Over the last several years, Congress and Defense officials have made increasing investments in “cyber ranges” so that the military’s cyber teams can conduct exercises to help them prepare for actual attacks by sophisticated adversaries.
But at least so far, those ranges have their limitations. By design, they’re isolated from operational networks, and look a lot more like sterile data centers than modern battlefields. Consequently, they can’t show cyber defenders (or attackers) how the actions they take on their keyboards interact with the real world.
Insight by Cloudera: Learn about what a few federal agencies are doing to tackle data security challenges and improve their cyber data posture in this exclusive e-book.
That’s starting to change. The Army, with help from the SANS Institute, is beginning to conduct its cyber exercises in a physical training space that closely resembles a fully-functioning city. In a training scenario set to begin next week, soldiers from the service’s Cyber Protection Brigade will try to defend a deep water port from foreign hackers who’ve infiltrated systems that control cranes and other industrial machinery in the physical world.
That’s only possible because the 400-acre Muscatatuck Urban Training Complex, in southeastern Indiana, actually has a port — at least a small-scale one. It also has a functioning power grid, complete with all of the programmable logic controllers one might find in a real-world system, a subway station, a water treatment plant, and many other features of modern urban life a foreign power might target in an actual cyber attack.
“The idea here is we need to have a very well trained military, and we’re putting them in situations where cyber and kinetic touch,” Ed Skoudis, SANS’ director for cyber ranges said in an interview for Federal News Radio’s On DoD. “The best way to prepare for that is to actually engage in training in a life-size mission environment where you have boots-on-the-ground soldiers interacting directly with people with their fingers on keyboard, trying to achieve mission objectives.”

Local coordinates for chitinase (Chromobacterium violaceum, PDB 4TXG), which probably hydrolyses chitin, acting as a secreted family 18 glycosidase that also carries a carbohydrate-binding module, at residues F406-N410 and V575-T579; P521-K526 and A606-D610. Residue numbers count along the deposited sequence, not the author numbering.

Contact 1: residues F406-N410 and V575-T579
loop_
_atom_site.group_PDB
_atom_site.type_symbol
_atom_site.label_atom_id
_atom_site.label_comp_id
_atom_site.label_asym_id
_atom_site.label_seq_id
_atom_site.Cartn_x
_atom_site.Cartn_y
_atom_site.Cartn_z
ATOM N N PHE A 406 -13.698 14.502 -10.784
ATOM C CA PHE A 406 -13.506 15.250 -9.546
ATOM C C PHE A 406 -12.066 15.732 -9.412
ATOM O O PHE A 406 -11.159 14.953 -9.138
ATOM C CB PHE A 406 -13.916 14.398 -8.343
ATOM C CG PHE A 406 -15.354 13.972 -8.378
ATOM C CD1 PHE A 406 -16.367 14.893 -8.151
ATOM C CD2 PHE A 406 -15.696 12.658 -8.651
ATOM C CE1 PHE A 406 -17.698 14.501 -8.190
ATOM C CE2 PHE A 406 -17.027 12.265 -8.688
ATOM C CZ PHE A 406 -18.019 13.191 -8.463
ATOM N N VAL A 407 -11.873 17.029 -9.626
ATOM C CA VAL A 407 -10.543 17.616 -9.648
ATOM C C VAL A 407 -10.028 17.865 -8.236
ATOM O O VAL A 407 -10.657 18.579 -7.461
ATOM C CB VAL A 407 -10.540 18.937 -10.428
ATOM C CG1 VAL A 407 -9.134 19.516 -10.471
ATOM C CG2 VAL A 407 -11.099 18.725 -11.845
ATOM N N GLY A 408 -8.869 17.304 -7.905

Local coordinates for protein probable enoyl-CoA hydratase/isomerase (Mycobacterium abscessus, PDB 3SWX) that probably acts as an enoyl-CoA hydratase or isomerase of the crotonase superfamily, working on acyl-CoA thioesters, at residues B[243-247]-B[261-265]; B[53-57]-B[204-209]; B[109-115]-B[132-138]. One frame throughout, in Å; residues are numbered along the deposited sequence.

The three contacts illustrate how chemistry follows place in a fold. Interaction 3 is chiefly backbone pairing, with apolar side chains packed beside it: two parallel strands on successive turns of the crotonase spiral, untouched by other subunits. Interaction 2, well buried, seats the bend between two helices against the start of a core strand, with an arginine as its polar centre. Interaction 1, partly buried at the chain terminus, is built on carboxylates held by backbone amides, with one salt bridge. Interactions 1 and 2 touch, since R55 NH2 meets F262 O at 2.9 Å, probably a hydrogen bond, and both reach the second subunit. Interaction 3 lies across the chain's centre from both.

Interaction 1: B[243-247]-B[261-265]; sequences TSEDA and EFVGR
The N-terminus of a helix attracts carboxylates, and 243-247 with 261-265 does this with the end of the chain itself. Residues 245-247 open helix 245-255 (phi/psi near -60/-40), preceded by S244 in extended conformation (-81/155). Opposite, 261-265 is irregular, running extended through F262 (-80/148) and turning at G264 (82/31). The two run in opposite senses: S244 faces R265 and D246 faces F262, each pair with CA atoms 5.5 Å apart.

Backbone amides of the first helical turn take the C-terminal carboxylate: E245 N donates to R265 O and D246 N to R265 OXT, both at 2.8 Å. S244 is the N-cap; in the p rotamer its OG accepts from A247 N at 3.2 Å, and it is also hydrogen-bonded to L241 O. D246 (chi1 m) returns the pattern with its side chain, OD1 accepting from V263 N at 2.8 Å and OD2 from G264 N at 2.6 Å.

Built nearly a century ago as a state mental institution (the “Indiana Farm Colony for Feeble-Minded Youth”), Muscatatuck eventually came into the possession of the Indiana National Guard. Since then, the Army has constructed more and more features so that it resembles a modern city, and operates like one.
It is the largest urban training environment in the entire U.S. military, but until two years ago, no one had thought about its applications for training cyber teams. Since then, it’s been repurposed into a cyber training ground the Army and SANS refer to as “Cybertropolis.”
In one of the proof-of-concept events that helped lay the foundation for next week’s port exercise, soldiers were tasked with defending a prison from a cyber attacker who’d made their way into the systems that controlled the locking mechanisms on cells and other physical systems. In that event, the defenders were Army cyber protection team members, with SANS experts playing the “red team” attacker role.
“We run a lot of these scenarios where it’s just the fingers on keyboard piece, and you learn a lot from that. But until you go up to full-scale, you can’t really appreciate how all of this stuff really comes together,” Skoudis said. “In the prison scenario, we didn’t anticipate how quickly the cyber protection team would deploy soldiers. They went early, and they did a complete inventory looking for everything that the bad guys might have inside that environment. We didn’t anticipate that, and it served them very well in being able to counter the actions of our attacker team. So when you actually get into the environments themselves, you can see decisions get made about how you’re going to deploy people — what they’re going to be looking for — that you just can’t do in a mockup. And that’s really vital.”